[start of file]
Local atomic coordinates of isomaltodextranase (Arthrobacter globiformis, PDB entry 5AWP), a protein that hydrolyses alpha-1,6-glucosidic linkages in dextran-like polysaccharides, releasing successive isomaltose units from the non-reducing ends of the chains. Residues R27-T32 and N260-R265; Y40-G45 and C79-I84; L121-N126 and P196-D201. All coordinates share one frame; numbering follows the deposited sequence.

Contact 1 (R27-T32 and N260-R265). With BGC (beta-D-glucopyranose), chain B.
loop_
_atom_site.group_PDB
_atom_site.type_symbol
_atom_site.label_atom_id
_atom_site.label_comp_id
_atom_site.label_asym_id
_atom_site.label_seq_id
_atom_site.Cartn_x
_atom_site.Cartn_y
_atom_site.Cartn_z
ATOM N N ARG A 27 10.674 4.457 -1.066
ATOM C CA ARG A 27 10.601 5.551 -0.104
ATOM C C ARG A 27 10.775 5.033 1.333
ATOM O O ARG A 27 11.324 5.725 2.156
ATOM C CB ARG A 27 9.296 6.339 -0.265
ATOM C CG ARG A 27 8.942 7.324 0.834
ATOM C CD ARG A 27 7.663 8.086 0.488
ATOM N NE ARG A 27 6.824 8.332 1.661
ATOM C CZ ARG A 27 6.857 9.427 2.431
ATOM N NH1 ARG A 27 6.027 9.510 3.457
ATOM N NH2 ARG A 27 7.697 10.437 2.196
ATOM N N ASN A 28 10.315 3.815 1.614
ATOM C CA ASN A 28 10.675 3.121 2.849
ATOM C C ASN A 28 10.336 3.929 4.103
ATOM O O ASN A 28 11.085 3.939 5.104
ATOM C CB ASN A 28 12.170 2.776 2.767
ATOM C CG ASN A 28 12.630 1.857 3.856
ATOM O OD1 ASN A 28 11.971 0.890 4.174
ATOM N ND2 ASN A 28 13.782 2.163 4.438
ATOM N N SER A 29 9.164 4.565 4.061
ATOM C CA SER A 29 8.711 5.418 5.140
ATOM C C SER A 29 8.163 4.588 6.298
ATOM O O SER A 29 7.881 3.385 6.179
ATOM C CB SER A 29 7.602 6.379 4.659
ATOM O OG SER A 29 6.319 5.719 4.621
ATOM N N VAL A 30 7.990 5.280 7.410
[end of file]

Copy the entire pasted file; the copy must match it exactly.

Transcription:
Local atomic coordinates of isomaltodextranase (Arthrobacter globiformis, PDB entry 5AWP), a protein that hydrolyses alpha-1,6-glucosidic linkages in dextran-like polysaccharides, releasing successive isomaltose units from the non-reducing ends of the chains. Residues R27-T32 and N260-R265; Y40-G45 and C79-I84; L121-N126 and P196-D201. All coordinates share one frame; numbering follows the deposited sequence.

Contact 1 (R27-T32 and N260-R265). With BGC (beta-D-glucopyranose), chain B.
loop_
_atom_site.group_PDB
_atom_site.type_symbol
_atom_site.label_atom_id
_atom_site.label_comp_id
_atom_site.label_asym_id
_atom_site.label_seq_id
_atom_site.Cartn_x
_atom_site.Cartn_y
_atom_site.Cartn_z
ATOM N N ARG A 27 10.674 4.457 -1.066
ATOM C CA ARG A 27 10.601 5.551 -0.104
ATOM C C ARG A 27 10.775 5.033 1.333
ATOM O O ARG A 27 11.324 5.725 2.156
ATOM C CB ARG A 27 9.296 6.339 -0.265
ATOM C CG ARG A 27 8.942 7.324 0.834
ATOM C CD ARG A 27 7.663 8.086 0.488
ATOM N NE ARG A 27 6.824 8.332 1.661
ATOM C CZ ARG A 27 6.857 9.427 2.431
ATOM N NH1 ARG A 27 6.027 9.510 3.457
ATOM N NH2 ARG A 27 7.697 10.437 2.196
ATOM N N ASN A 28 10.315 3.815 1.614
ATOM C CA ASN A 28 10.675 3.121 2.849
ATOM C C ASN A 28 10.336 3.929 4.103
ATOM O O ASN A 28 11.085 3.939 5.104
ATOM C CB ASN A 28 12.170 2.776 2.767
ATOM C CG ASN A 28 12.630 1.857 3.856
ATOM O OD1 ASN A 28 11.971 0.890 4.174
ATOM N ND2 ASN A 28 13.782 2.163 4.438
ATOM N N SER A 29 9.164 4.565 4.061
ATOM C CA SER A 29 8.711 5.418 5.140
ATOM C C SER A 29 8.163 4.588 6.298
ATOM O O SER A 29 7.881 3.385 6.179
ATOM C CB SER A 29 7.602 6.379 4.659
ATOM O OG SER A 29 6.319 5.719 4.621
ATOM N N VAL A 30 7.990 5.280 7.410